If you are involved in an endurance event lasting several hours, that is a different matter – you will need to eat. Many elite endurance athletes literally eat on the go, and have their own favourite recipes (for example, Scott Jurek, the world’s greatest ultramarathon runner, can be found racing whilst munching through a home-made burrito in his book “Eat and Run”). For many, however, the thought of eating whilst running would induce feelings of nausea, so a drink may be preferable. Complex carbohydrates, with or without a small amount of protein are best. For a long and hard training session lasting a few hours, you’ll be aiming for an intake of 100 to 200 calories per hour, depending on your physical size. Since liquid nutrition is more easily assimilated, a good option would be a fairly dilute green smoothie, or a green juice blended with a small amount of banana or low glycaemic berries. It’s important to focus on low GI (glycaemic index) foods to maintain low body fat levels, since as well as maintaining a sense of fullness, low GI foods cause a greater rate of fat oxidation (3).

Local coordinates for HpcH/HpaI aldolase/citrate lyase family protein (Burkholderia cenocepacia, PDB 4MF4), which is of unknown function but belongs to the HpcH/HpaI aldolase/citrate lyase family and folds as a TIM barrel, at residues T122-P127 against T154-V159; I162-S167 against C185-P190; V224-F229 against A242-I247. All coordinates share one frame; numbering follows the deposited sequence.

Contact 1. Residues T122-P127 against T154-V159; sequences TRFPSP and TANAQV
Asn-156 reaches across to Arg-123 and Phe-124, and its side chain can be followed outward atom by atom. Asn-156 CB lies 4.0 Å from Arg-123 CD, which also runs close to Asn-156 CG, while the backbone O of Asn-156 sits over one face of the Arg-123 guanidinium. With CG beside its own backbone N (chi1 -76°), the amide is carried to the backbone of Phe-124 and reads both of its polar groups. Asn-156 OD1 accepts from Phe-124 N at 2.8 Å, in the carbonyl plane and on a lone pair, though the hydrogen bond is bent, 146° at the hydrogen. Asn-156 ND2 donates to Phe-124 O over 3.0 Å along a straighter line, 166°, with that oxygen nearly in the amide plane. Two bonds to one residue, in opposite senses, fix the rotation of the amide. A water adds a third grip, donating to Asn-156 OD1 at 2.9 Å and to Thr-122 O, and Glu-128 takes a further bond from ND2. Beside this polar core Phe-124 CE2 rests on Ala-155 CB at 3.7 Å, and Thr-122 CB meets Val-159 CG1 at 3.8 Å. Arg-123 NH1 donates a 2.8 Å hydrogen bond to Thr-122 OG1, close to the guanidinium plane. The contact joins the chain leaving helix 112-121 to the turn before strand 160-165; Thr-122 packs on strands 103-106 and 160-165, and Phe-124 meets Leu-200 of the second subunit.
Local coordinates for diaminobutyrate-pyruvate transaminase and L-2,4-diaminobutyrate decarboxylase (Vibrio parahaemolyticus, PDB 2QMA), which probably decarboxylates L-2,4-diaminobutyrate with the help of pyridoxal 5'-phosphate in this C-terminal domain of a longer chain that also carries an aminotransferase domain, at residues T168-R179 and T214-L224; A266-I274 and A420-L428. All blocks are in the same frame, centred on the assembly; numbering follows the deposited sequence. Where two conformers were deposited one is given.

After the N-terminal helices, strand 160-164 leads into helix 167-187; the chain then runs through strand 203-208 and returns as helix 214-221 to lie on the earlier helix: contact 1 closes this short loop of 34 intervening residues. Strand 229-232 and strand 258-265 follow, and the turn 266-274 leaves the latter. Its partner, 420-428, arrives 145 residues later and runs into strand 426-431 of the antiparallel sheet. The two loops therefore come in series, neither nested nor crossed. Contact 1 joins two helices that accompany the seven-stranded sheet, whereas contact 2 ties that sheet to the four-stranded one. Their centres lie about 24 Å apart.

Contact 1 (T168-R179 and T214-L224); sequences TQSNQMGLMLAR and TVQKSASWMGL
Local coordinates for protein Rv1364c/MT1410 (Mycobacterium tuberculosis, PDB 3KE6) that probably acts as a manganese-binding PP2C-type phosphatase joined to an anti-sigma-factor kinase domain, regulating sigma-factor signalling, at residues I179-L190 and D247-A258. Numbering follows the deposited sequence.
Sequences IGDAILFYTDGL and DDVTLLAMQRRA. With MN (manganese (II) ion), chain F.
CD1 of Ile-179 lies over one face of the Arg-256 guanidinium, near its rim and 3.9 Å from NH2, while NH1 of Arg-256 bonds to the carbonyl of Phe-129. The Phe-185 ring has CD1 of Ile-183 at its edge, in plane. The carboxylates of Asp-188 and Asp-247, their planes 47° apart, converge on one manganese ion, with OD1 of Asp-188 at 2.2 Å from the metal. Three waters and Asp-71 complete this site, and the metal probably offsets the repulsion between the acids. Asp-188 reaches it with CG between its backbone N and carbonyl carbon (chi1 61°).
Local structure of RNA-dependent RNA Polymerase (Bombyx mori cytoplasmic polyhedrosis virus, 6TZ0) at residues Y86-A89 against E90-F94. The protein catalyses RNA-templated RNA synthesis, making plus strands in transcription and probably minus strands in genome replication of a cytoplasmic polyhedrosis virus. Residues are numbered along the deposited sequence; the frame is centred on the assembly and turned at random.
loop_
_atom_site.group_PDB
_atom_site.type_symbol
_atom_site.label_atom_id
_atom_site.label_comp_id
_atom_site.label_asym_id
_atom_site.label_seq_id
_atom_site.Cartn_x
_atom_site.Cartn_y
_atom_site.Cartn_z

For long hikes of several hours, raw bars are a lifesaver, and made a frequent appearance on my menu when I climbed Kilimanjaro two years ago (along with raw onion bread, raw crackers, raw granola, wheatgrass juice sachets and as much water as I could drink). Whilst these options often represent poor food combining, you can’t exactly take a Vitamix or a juicer up a mountain, or indeed on your bike if you’re cycling distances in excess of 100 miles.

Post-workout